In order to ensure there are no misunderstandings in this regard, Anne should clearly explain, in writing, that she is not recommending that the Smiths waive their right to a third-party inspection, as there may be conditions or defects which may not be apparent from a layperson’s walkthrough of the home but that may be identified through a more detailed inspection performed by a professional inspector. See Chapple v. Big Bear Super Market No. 3 (1980) 108 Cal.App.3d 867, 875-876.

If the Smiths elect to proceed, Anne should request that the Smiths complete the C.A.R. Buyer’s Inspection Elections form, which reiterates the import of a professional inspection and advises the buyer that the buyer’s broker recommends a professional inspection relative to all aspects of the property. Moreover, the form provides that if the buyers elect to forgo a professional inspection, they are acting against the broker’s advice. If the Smiths confirm through this form that they are, indeed, comfortable with waiving any professional inspections of the property, Anne should then include a C.A.R. Buyer’s Inspection Waiver form in the purchase agreement. This form yet again advises the Smiths of the importance of a professional inspection and cautions the Smiths that if they desire to proceed in the absence of such an inspection, they are doing so against the advice of their broker.

Are all of these forms and communications overkill? Perhaps. But they are necessary to ensure that an agent complies with best practices in this regard.

Next, Anne must ask: what information must the Smiths be aware of prior to purchasing the home? Is Anne required to inspect every nook and cranny of the home without the assistance of professional inspectors?

Fortunately, California does not require a real estate agent to perform the same type of detailed inspection as a professional inspector. Civil Code Section 2079 merely requires an agent to conduct a reasonably diligent visual inspection of the property. If, during this visual inspection, the agent discovers or observes certain “red flags,” then the agent has a duty to investigate these issues in additional detail. See Salahutdin v. Valley of California, Inc., supra, 24 Cal.App.4th 555, 562, fn. 3; Padgett v. Phariss (1997) 54 Cal.App.4th 1270, 1286.

For example, if Anne observes a stucco crack on the exterior of the home, Anne must at least disclose this information to the Smiths and advise them that a professional should inspect this condition. See Assilzadeh v. California Federal Bank (2000) 82 Cal.App.4th 399, 416 (“[T]he fiduciary duty of [a dual agent real estate agent] were fulfilled when the buyer was informed that a construction defect lawsuit had been filed and settled. At that point, the buyer should have investigated further.”). The agent’s visual inspection is limited to “a reasonably competent and diligent ‘visual’ inspection and disclosure of any material defects which ‘such an investigation’ would reveal.’ ” Wilson v. Century 21 Great Western Realty (1993) 15 Cal.App.4th 298, 308. Additionally, the inspection “does not include or involve […] areas that are reasonably and normally inaccessible to such an inspection.” Ibid. Thus, Anne would not be required to inspect an inaccessible crawl space or other area of the home which is “reasonably and normally inaccessible to such an inspection.”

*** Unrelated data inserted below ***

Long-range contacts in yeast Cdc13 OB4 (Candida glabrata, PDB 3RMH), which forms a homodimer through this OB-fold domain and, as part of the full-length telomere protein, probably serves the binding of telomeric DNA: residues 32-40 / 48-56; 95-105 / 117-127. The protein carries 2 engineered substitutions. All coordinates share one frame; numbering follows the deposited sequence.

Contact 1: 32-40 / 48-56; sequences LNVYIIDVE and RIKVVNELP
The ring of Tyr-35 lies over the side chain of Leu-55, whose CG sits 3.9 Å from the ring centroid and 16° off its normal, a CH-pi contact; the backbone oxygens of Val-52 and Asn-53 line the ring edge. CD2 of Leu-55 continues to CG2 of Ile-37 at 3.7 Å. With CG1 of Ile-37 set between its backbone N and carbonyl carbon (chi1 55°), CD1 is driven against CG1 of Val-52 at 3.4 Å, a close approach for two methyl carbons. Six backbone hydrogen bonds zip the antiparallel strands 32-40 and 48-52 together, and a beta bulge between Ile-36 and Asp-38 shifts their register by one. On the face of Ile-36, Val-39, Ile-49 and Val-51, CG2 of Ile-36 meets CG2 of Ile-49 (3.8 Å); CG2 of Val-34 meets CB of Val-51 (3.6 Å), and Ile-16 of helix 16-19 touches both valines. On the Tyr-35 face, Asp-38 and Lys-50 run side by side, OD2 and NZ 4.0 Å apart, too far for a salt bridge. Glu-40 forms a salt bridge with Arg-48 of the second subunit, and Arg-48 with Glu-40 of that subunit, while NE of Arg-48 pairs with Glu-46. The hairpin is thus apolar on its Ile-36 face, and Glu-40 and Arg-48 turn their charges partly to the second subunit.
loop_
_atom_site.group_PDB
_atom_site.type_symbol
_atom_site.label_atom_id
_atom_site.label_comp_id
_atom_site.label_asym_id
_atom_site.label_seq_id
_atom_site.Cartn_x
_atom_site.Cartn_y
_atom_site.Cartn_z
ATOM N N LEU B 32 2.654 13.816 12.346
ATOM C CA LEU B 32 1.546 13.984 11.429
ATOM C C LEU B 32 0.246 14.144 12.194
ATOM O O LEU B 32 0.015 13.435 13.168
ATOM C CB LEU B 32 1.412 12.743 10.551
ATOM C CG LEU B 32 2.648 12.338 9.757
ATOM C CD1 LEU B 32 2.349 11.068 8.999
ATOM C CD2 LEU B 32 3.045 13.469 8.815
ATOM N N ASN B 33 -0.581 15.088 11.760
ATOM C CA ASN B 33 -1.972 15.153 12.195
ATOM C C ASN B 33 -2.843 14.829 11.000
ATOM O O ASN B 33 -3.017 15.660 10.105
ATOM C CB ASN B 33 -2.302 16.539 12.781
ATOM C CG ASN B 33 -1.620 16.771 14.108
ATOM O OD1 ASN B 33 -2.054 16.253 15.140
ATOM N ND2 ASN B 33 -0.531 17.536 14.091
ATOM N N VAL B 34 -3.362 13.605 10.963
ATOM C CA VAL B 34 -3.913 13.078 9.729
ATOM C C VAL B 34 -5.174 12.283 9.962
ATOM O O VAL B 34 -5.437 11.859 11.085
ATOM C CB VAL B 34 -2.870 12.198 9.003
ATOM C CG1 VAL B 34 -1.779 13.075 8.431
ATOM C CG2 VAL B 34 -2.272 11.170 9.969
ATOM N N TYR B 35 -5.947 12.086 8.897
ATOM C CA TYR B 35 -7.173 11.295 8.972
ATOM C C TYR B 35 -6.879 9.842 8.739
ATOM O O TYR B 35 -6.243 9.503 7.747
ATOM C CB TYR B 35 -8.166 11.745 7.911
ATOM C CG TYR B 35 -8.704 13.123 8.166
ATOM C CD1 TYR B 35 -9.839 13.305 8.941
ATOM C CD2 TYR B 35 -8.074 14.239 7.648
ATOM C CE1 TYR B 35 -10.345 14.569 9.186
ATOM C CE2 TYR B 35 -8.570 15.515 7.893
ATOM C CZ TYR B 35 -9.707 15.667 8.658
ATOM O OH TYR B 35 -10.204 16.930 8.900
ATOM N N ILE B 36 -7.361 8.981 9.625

Finally, at the time Anne conducts her visual inspection of the home, it is possible that the sellers and/or the sellers’ agent will disclose or impart certain information about the property. For example, Anne may notice a walking trail on the property that the sellers’ agent may identify as a private trail that also serves as a public easement. To ensure compliance with her fiduciary duty to the Smiths, Anne must take care to either verify this information or disclose to the Smiths that the information was provided by the sellers’ agent and has not been verified. See Field v. Century 21 Klowden-Forness Realty, supra, 63 Cal.App.4th 18, 26; Salahutdin v. Valley of California, Inc., supra, 24 Cal.App.4th 555, 562.[1]

In summary, it’s not time for Anne to celebrate just yet.. The Smiths’ decision to waive any third-party inspections, while potentially streamlining the escrow process, has imposed a larger burden on Anne to ensure compliance with her fiduciary duty to the Smiths. She should tread carefully, ensure all communications are in writing, and err on the side of disclosure.

If you have any questions regarding the above or any other legal matter affecting your business, the experienced attorneys at Huguenin Kahn are here to assist you. The firm caters to a variety of business and individual clients in California, Washington, Nevada and Texas, and its principal office is located right here in Placer County. The attorneys at Huguenin Kahn are not only seasoned trial attorneys but have vast experience in a whole host of employment and transactional matters affecting the real estate industry. Please call for an appointment today at (916) 367-7098.

[1] The duty to verify or disclose does not extend to information acquired from a preliminary title report prepared by a title company. The non-published Fourth Appellate District decision, Swartz v. Coldwell Banker Residential Brokerage Company, held that a real estate agent “does not have an affirmative duty to independently scour the public record to ‘double check’ the work of a title company.” Swartz v. Coldwell Banker Residential Brokerage Company (Cal. Ct. App., Nov. 15, 2013, No. D062324) 2013 WL 6048996, at *6. The Court further held that “[a] real estate agent is entitled to rely on the reporting of a title company to the same extent as a purchaser of real property.” Ibid.